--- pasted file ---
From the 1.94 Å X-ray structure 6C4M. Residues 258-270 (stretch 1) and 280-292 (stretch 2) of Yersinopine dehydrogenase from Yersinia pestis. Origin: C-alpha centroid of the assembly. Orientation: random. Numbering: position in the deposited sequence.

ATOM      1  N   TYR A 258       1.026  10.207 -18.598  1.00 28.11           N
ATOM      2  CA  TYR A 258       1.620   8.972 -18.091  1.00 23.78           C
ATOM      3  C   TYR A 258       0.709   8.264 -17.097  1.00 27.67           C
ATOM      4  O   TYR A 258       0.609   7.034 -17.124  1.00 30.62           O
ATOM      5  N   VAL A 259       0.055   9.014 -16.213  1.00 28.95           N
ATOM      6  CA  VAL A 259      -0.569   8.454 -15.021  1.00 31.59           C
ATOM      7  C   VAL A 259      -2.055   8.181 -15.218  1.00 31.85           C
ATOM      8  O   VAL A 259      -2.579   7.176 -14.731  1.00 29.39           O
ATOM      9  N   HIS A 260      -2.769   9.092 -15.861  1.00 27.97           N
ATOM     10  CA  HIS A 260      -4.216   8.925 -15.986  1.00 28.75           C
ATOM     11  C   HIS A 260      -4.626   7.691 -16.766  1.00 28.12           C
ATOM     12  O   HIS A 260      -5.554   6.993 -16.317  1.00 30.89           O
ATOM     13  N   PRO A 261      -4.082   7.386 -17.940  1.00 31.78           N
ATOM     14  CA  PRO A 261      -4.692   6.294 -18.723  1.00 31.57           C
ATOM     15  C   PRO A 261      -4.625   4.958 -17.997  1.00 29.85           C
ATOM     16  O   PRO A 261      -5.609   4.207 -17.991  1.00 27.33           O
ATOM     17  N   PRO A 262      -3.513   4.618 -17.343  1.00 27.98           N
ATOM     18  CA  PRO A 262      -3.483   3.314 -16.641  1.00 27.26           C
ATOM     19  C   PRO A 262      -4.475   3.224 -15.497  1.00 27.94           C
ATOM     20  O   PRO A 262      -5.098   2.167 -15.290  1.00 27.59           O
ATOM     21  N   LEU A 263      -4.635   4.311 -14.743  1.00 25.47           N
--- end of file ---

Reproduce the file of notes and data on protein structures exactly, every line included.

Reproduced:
From the 1.94 Å X-ray structure 6C4M. Residues 258-270 (stretch 1) and 280-292 (stretch 2) of Yersinopine dehydrogenase from Yersinia pestis. Origin: C-alpha centroid of the assembly. Orientation: random. Numbering: position in the deposited sequence.

ATOM      1  N   TYR A 258       1.026  10.207 -18.598  1.00 28.11           N
ATOM      2  CA  TYR A 258       1.620   8.972 -18.091  1.00 23.78           C
ATOM      3  C   TYR A 258       0.709   8.264 -17.097  1.00 27.67           C
ATOM      4  O   TYR A 258       0.609   7.034 -17.124  1.00 30.62           O
ATOM      5  N   VAL A 259       0.055   9.014 -16.213  1.00 28.95           N
ATOM      6  CA  VAL A 259      -0.569   8.454 -15.021  1.00 31.59           C
ATOM      7  C   VAL A 259      -2.055   8.181 -15.218  1.00 31.85           C
ATOM      8  O   VAL A 259      -2.579   7.176 -14.731  1.00 29.39           O
ATOM      9  N   HIS A 260      -2.769   9.092 -15.861  1.00 27.97           N
ATOM     10  CA  HIS A 260      -4.216   8.925 -15.986  1.00 28.75           C
ATOM     11  C   HIS A 260      -4.626   7.691 -16.766  1.00 28.12           C
ATOM     12  O   HIS A 260      -5.554   6.993 -16.317  1.00 30.89           O
ATOM     13  N   PRO A 261      -4.082   7.386 -17.940  1.00 31.78           N
ATOM     14  CA  PRO A 261      -4.692   6.294 -18.723  1.00 31.57           C
ATOM     15  C   PRO A 261      -4.625   4.958 -17.997  1.00 29.85           C
ATOM     16  O   PRO A 261      -5.609   4.207 -17.991  1.00 27.33           O
ATOM     17  N   PRO A 262      -3.513   4.618 -17.343  1.00 27.98           N
ATOM     18  CA  PRO A 262      -3.483   3.314 -16.641  1.00 27.26           C
ATOM     19  C   PRO A 262      -4.475   3.224 -15.497  1.00 27.94           C
ATOM     20  O   PRO A 262      -5.098   2.167 -15.290  1.00 27.59           O
ATOM     21  N   LEU A 263      -4.635   4.311 -14.743  1.00 25.47           N